Lawmakers Back Requiring School Recess

Jan 27, 2016
Robin Sussingham

A House education panel Tuesday moved forward with a proposal that would require school districts to provide 100 minutes of recess each week in elementary schools.

Robin Sussingham

Physics is the most  fundamental of sciences; it's an essential stepping stone for  careers in engineering or science. But around the country, fewer than 40 percent of high school students take a physics class. In Florida , that number is much lower -- only about a quarter of high school students take physics. Experts say that the trend affects the future earning potential of the state's students.

AP Photo

Thousands of parents and children rallied Tuesday against a lawsuit that could end the state’s largest private school voucher program. Protestors gathered in Tallahassee to support the Florida Tax Credit Scholarship.

Teachers Call Foul On State Education Policy

Jan 15, 2016

With lawmakers in town for Session, many groups pick up the mic to air their grievances. The cries of teachers filled the Capitol Courtyard Thursday.

The State Board of Education has approved a scoring rubric for its new standardized exam. But  some are disappointed the bar isn’t being set higher.

Florida House of Representatives

Right now, Florida’s top educator is two steps removed from voters. The state education commissioner is appointed by a board and that board is appointed by the governor.

But lawmakers are considering legislation that would change the Florida Commissioner of Education into a statewide, elected position and add the post to the Florida Cabinet.

The idea has been proposed before, but this time, it’s gaining traction according to State Rep. Debbie Mayfield, R-Vero Beach. She said parents, local school boards and other lawmakers are interested.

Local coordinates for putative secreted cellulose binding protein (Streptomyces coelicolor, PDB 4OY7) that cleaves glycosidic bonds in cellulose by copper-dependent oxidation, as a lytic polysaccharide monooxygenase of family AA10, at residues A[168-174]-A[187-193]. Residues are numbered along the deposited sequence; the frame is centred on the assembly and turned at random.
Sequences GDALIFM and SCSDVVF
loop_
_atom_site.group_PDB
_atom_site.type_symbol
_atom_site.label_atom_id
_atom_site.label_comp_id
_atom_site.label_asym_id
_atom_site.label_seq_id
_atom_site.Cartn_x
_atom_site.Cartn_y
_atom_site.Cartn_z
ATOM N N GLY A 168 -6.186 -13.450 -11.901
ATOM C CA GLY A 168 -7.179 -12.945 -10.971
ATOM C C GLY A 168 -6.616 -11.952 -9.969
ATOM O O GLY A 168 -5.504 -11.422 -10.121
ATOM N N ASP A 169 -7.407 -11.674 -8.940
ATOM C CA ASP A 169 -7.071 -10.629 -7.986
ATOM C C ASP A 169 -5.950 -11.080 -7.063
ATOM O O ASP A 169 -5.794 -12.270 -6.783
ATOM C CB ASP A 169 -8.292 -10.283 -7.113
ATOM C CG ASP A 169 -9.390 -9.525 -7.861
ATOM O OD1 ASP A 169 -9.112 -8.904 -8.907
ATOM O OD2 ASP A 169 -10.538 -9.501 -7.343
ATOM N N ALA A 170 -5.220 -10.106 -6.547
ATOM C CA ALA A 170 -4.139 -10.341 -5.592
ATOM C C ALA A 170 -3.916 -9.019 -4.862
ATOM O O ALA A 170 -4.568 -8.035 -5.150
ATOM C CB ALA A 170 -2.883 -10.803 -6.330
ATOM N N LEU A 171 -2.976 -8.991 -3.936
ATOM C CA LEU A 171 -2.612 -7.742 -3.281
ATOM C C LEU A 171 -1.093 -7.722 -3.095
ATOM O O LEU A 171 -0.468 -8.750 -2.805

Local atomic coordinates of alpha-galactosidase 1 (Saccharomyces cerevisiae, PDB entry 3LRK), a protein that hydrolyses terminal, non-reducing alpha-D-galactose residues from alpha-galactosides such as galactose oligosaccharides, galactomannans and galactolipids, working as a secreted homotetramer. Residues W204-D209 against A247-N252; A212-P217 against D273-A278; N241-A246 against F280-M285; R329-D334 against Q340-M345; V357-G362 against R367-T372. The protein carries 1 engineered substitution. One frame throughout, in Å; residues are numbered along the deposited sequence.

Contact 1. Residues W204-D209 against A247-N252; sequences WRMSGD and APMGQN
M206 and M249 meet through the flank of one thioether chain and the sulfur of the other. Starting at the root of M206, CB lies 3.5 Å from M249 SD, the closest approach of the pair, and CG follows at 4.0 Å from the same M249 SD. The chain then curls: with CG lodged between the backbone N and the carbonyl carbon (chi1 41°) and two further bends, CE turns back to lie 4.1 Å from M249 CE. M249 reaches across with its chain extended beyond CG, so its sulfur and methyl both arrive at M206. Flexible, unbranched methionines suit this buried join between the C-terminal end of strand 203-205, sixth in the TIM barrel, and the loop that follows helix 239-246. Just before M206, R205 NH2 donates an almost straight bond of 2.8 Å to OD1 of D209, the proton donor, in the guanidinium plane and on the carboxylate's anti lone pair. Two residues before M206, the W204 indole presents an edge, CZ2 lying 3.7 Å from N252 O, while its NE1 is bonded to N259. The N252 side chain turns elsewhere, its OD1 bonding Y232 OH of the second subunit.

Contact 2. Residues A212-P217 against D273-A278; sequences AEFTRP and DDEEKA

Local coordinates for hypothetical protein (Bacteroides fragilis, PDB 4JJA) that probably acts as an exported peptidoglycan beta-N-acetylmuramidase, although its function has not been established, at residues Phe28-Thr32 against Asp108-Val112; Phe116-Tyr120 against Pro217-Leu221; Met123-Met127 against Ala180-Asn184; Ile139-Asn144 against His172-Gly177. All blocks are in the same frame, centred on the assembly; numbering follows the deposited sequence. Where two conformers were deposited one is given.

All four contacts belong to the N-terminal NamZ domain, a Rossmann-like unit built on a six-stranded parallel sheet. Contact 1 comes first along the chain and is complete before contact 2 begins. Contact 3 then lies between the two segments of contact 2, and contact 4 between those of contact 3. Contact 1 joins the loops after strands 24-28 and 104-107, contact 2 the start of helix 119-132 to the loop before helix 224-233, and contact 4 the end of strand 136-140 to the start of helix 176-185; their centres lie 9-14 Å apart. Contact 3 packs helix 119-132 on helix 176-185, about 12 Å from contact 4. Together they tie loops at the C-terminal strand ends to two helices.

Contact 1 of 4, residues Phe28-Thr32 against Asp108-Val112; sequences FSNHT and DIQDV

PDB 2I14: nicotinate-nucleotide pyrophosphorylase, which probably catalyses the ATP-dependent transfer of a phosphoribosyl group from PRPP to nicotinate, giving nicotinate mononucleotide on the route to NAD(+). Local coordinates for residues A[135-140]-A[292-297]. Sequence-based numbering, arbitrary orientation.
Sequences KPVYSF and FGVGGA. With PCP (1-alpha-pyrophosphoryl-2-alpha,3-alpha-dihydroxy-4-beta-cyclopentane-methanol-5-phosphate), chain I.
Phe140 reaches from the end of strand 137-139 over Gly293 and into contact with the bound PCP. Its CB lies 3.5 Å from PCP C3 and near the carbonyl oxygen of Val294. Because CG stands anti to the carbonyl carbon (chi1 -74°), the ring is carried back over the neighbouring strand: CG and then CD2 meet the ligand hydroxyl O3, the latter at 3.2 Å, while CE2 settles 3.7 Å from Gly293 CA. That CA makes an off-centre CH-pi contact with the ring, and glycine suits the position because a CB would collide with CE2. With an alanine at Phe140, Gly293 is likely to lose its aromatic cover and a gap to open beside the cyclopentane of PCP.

State Sen. John Legg heads the education committee in the Florida Senate. StateImpact Florida's Robin Sussingham sat down with Legg recently, and asked him to sum up the most important education issues that will be in front of the legislature this year.

Legg: The biggest education issues I see are class size; [also], the House has made a priority of looking at Best and Brightest which is a recruitment and merit reward for teachers around  $10,000...

Sussingham: That's pretty controversial. If you took the SAT 30 years ago, you're going to get $10,000 if you did well?

Bobbie O'Brien / WUSF Public Media

There is a renewed call to make Florida’s Education Secretary an elected position – again.

The state’s top educator used to be elected statewide and served as a member of the Florida Cabinet. The cabinet also served as the Florida Board of Education.

flsenate.gov

It's been just days since President Obama signed into law the new Every Child Succeeds Act, doing away with No Child Left Behind. State lawmakers likely will not be dealing with the law's effects during the next session, but anticipate big changes in 2017.

Associated Press

Less than a mile from the state Capitol, a former steakhouse shows little evidence that it was once part of a movement to change Florida’s schools.